Australian delegation visits Israel-based Eco Wave Power to view tidal energy project

This week, Australia’s Minister for the Environment and Energy, Josh Frydenberg, and the Chief Executive Officer of the Australian Renewable Energy Agency, Ivor Frischknecht, traveled to Israel where they visited Tel Aviv-based Eco Wave Power’s (EWP) tidal energy project in Jaffa Port.

During the trip, said Frydenberg in an announcement from the ministry, “Along with the business delegation, I will meet several clean energy companies.”

The delegation visited the east side of Gibraltar where EWP has operated a 100-kW grid-connected tidal energy project since May 2016, according to EWP. EWP hopes that eventually the project will produce 5 MW for the Gibraltar grid.

EWP units feature a shaped floater head, which is attached via a hinge-like structure to the end of a static platform. The floating head causes the arm to rise and fall based on wave motion, thus creating the movement needed for power generation.

Upon completion, this site will provide Gibraltar 15% of its overall consumption of electricity, putting the country well in line with EU Renewable Energy Directive target of 20% renewable energy by 2020, according to EWP.

In addition to seeking technologies outside of Australia, reported last month the government of Western Australia awarded US$19.5 million to Carnegie Clean Energy Ltd. for its Albany Wave Energy Project, according to Carnegie Clean Energy Ltd.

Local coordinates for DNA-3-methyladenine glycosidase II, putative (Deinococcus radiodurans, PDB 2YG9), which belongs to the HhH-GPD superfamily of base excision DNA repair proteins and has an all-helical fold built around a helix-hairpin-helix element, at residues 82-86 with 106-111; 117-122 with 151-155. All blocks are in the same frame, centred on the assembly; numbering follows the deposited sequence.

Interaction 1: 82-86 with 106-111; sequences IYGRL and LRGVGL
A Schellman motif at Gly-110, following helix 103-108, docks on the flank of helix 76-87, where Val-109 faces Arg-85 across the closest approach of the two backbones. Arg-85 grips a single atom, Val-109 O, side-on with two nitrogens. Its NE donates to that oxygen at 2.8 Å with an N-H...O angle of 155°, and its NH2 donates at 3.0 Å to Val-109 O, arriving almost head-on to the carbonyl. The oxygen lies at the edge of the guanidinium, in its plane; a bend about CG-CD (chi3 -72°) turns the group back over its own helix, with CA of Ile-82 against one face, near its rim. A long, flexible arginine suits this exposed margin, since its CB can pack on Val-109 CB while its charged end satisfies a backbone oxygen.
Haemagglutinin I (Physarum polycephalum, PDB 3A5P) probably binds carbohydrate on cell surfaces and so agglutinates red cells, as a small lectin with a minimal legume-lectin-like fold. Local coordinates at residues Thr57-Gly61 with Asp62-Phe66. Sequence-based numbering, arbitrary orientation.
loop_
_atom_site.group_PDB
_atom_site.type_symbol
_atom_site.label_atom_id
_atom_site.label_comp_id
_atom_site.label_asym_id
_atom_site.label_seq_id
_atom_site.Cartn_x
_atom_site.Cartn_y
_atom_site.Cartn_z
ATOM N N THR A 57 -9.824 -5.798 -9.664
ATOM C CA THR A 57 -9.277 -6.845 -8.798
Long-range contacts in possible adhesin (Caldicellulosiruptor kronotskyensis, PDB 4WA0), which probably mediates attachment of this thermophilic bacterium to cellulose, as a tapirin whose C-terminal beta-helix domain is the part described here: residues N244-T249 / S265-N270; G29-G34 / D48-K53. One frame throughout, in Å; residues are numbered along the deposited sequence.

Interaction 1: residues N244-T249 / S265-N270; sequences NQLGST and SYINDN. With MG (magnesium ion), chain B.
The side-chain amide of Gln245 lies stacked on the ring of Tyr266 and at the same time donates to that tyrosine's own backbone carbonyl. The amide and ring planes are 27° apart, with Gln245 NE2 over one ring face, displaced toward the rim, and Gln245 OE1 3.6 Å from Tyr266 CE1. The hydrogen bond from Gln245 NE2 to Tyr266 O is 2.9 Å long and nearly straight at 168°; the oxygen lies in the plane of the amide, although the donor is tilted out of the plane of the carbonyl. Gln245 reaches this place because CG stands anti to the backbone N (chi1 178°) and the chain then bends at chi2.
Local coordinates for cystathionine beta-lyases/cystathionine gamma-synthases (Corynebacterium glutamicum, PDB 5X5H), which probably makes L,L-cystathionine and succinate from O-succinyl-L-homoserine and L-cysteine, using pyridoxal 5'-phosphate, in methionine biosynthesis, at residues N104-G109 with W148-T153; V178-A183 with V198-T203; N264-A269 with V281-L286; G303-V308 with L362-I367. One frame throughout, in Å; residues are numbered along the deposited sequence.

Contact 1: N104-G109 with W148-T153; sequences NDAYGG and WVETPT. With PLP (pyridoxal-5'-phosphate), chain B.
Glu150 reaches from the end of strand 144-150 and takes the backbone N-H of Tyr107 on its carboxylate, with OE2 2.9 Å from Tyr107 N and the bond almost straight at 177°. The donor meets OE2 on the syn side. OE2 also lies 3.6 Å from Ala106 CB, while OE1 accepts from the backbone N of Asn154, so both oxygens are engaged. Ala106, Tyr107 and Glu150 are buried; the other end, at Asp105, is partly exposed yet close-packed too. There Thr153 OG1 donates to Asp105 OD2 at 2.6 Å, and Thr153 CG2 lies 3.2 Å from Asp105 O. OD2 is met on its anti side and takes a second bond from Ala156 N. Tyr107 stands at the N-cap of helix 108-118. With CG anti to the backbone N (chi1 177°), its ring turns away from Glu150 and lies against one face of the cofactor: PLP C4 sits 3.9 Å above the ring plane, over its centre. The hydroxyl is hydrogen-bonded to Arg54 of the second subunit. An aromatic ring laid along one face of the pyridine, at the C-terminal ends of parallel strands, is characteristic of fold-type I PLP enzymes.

The project will be delivered in stages and involve an initial 1-MW stage followed by a 20-MW wave farm. Successful demonstration of the 20-MW farm could in turn lead to an expansion of 100 MW.

Associated with Carnegie’s Albany Wave Project is the establishment of the Wave Energy Centre of Excellence in collaboration with the University of Western Australia’s Oceans Institute and Albany Campus.

Frydenberg’s visit reciprocates a February trip to Australia by an Israeli business delegation headed by Prime Minister Benjamin Netanyahu, which included EWP co-founder, Inna Braverman.

Currently, EWP is seeking US$6 million in capital to support its planned initial public offering on the Australian Securities Exchange.

After beginning studies in 2012, in 2015 EWP established a subsidiary in China to build a 100-kW plant at a cost of $450,000 that provides energy to about 100 households. The company also operates two power stations in Israel.

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Gregory B. Poindexter formerly was an associate editor for

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